Margaret L. Bradley, 24, a native of the Boston area, died from "dehydration due to environmental heat exposure," according to a Coconino County, Ariz., medical examiner's autopsy report. The death was determined to be accidental.

    Bradley and a Flagstaff man took the Grandview Trail from the South Rim of the canyon, park service spokeswoman Maureen Oltrogge said. "It's fairly easy to get to, but the trail itself is very rugged, and it's not a maintained trail," she added.

    They planned to run along the Tonto Plateau to the South Kaibab Trail that heads back to the rim, preliminary investigation results indicate, Oltrogge said. The entire route is about 27 miles, she said.

    When Bradley and the Flagstaff man, who authorities would not identify, attempted the "day run" on Thursday, temperatures in shaded areas reached 105 degrees. "It could have been 120 or higher" in the sun, Oltrogge said.

    "Because this was a remote trail, it does not have water along it in summer months," Oltrogge said. "It's a tragic reminder that even the most physically fit can be challenged and run into problems in the remote areas of the canyon."

    The man returned to the rim with help from a U.S. Geological Survey employee he ran into. He asked a trail worker to leave a note at Phantom Ranch, at the bottom of the canyon, informing Bradley he was returning to Flagstaff.

    After relatives who were to meet Bradley in Flagstaff reported her missing at 1:30 a.m. Saturday, a search was called. Bradley's body was found about 13 hours later below the Tonto Trail in a drainage called Cremation. It was dry, authorities said.

    It's possible Bradley, unable to find water, took a trail that leads to the canyon's bottom and the Phantom Ranch in hopes of finding water, Oltrogge said. Bradley and the man likely ran out of water fairly early in the run, she said.

    Bradley late last year or early this year joined the Universal Sole-Reebok Racing Team, said Jessica Harlow, manager of the Universal Sole, a running-gear shop near Lincoln and Belmont Avenues. Earlier this year, Bradley placed 31st in the Boston Marathon with a time of 3:04:54. That was the 15th best time for a U.S. female runner.

    Tom Derderian, coach of the Greater Boston Track Club where Bradley had trained, said Bradley might not have known what to expect.

    "I don't know that she knew about performing in such places," he said. "Her experience was running in Boston and Chicago, places where adverse physical environments are cold."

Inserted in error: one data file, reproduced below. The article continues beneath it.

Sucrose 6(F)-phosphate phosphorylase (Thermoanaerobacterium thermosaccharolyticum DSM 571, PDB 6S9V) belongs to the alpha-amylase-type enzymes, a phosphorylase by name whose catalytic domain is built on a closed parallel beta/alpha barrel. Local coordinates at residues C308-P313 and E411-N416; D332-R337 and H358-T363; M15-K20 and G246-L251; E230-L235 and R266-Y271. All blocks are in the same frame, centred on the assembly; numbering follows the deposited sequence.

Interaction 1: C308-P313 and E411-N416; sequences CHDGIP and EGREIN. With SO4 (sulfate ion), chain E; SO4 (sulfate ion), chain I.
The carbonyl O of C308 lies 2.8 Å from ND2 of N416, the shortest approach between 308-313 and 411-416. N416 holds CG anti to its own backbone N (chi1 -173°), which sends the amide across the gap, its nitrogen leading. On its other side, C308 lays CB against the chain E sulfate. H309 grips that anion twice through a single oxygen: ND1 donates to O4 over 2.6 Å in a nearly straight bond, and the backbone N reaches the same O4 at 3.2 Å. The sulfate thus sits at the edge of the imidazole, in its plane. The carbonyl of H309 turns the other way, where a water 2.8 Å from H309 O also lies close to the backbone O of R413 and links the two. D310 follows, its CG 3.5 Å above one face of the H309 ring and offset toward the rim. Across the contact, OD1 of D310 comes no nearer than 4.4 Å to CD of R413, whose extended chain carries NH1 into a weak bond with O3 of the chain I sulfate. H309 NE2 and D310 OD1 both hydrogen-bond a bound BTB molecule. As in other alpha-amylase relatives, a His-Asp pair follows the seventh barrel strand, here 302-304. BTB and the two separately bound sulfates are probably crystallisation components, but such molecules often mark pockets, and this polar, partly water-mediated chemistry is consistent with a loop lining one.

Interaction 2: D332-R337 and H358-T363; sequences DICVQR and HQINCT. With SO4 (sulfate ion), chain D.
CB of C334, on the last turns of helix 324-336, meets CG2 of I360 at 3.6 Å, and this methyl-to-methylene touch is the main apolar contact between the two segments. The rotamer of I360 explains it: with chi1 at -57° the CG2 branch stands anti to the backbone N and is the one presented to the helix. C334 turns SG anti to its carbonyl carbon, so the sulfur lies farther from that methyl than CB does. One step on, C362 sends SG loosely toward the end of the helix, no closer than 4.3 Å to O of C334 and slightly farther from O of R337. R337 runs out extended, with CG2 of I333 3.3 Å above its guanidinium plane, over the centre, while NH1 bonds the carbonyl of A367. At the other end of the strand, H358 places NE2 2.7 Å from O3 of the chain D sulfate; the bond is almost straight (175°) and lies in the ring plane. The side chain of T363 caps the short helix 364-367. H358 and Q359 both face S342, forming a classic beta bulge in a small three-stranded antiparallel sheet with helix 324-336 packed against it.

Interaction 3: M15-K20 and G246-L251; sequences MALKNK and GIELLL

Bradley was a strong runner who, with further training, might have been ranked in the top 25 in the nation, he said.
    Copyright 2004, Chicago Tribune

  9. #9
    don d.
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    Quote Originally Posted by sm266
    Some marathon experts advise not taking carbs during long runs in order to train the body to better use fat/glycogen. It works, and, as far as I know, there are no long term side effects. Just be careful and carry something just in case you can't get home when you planned.
    Actually bonking has little to do with hydration. "Bonking" or "hitting the wall" is when the bodies glycogen reserves are depleted and the body must burn fat reserves as energy. Since it requires more energy to convert fats to work than it does to convert glycogen to work, this extra energy expenditure is seen as a bonk or wall.

    This physiological phenomenon normally occurs after ~2 hrs of high intensity effort, or for world class marathoners and 100k TTT cyclists close to the end of their event even though these athletes are very careful to remain adequately hydrated.

    LSD(Long Slow Distance) training is used by athletes in many endurance disciplines to train the body to efficiently burn fats so the effects of this "wall" are minimized. It is of course paramount to remain adequately hydrated while doing this since fats cannot be metabolized in the absence of water.

    The correct way to accomplish this type of training is to ride at low intensity, no more than ~70% max. heart rate, so that the body uses fats as it's primary energy source instead of using glycogen, and to remain properly hydrated at all times, which means drinking ~6-8 ozs of water every 20-30 minutes. This type of training helps to avoid the bonk while at the same time accomplishing the goal of training the body to more efficiently metabolize fats.

  10. #10
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    Quote Originally Posted by don d.
    Actually bonking has little to do with hydration. "Bonking" or "hitting the wall" is when the bodies glycogen reserves are depleted and the body must burn fat reserves as energy. Since it requires more energy to convert fats to work than it does to convert glycogen to work, this extra energy expenditure is seen as a bonk or wall.

    This physiological phenomenon normally occurs after ~2 hrs of high intensity effort, or for world class marathoners and 100k TTT cyclists close to the end of their event even though these athletes are very careful to remain adequately hydrated.

    LSD(Long Slow Distance) training is used by athletes in many endurance disciplines to train the body to efficiently burn fats so the effects of this "wall" are minimized. It is of course paramount to remain adequately hydrated while doing this since fats cannot be metabolized in the absence of water.